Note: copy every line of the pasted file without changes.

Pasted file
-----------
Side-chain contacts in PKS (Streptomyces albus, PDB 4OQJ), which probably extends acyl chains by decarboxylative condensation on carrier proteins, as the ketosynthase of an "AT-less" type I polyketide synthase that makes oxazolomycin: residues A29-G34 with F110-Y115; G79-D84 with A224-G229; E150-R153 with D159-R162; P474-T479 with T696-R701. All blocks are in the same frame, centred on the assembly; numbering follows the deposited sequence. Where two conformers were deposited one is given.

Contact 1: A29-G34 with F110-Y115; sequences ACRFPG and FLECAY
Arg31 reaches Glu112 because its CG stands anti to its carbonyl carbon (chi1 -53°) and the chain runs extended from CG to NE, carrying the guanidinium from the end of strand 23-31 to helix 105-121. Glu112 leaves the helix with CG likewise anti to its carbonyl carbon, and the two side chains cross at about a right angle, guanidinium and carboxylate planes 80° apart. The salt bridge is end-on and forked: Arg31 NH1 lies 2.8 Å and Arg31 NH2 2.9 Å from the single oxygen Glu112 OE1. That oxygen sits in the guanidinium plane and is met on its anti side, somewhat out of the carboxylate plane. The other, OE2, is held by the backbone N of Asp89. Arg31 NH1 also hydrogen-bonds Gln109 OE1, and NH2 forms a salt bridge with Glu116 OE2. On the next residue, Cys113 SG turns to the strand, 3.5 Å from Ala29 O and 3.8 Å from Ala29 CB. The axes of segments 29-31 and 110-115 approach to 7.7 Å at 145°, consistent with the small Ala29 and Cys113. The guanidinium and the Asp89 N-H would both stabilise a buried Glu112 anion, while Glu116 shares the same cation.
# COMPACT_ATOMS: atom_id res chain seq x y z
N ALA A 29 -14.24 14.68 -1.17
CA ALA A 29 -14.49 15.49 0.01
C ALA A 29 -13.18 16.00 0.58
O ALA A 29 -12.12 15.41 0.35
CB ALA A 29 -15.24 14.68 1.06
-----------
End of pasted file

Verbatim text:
Side-chain contacts in PKS (Streptomyces albus, PDB 4OQJ), which probably extends acyl chains by decarboxylative condensation on carrier proteins, as the ketosynthase of an "AT-less" type I polyketide synthase that makes oxazolomycin: residues A29-G34 with F110-Y115; G79-D84 with A224-G229; E150-R153 with D159-R162; P474-T479 with T696-R701. All blocks are in the same frame, centred on the assembly; numbering follows the deposited sequence. Where two conformers were deposited one is given.

Contact 1: A29-G34 with F110-Y115; sequences ACRFPG and FLECAY
Arg31 reaches Glu112 because its CG stands anti to its carbonyl carbon (chi1 -53°) and the chain runs extended from CG to NE, carrying the guanidinium from the end of strand 23-31 to helix 105-121. Glu112 leaves the helix with CG likewise anti to its carbonyl carbon, and the two side chains cross at about a right angle, guanidinium and carboxylate planes 80° apart. The salt bridge is end-on and forked: Arg31 NH1 lies 2.8 Å and Arg31 NH2 2.9 Å from the single oxygen Glu112 OE1. That oxygen sits in the guanidinium plane and is met on its anti side, somewhat out of the carboxylate plane. The other, OE2, is held by the backbone N of Asp89. Arg31 NH1 also hydrogen-bonds Gln109 OE1, and NH2 forms a salt bridge with Glu116 OE2. On the next residue, Cys113 SG turns to the strand, 3.5 Å from Ala29 O and 3.8 Å from Ala29 CB. The axes of segments 29-31 and 110-115 approach to 7.7 Å at 145°, consistent with the small Ala29 and Cys113. The guanidinium and the Asp89 N-H would both stabilise a buried Glu112 anion, while Glu116 shares the same cation.
# COMPACT_ATOMS: atom_id res chain seq x y z
N ALA A 29 -14.24 14.68 -1.17
CA ALA A 29 -14.49 15.49 0.01
C ALA A 29 -13.18 16.00 0.58
O ALA A 29 -12.12 15.41 0.35
CB ALA A 29 -15.24 14.68 1.06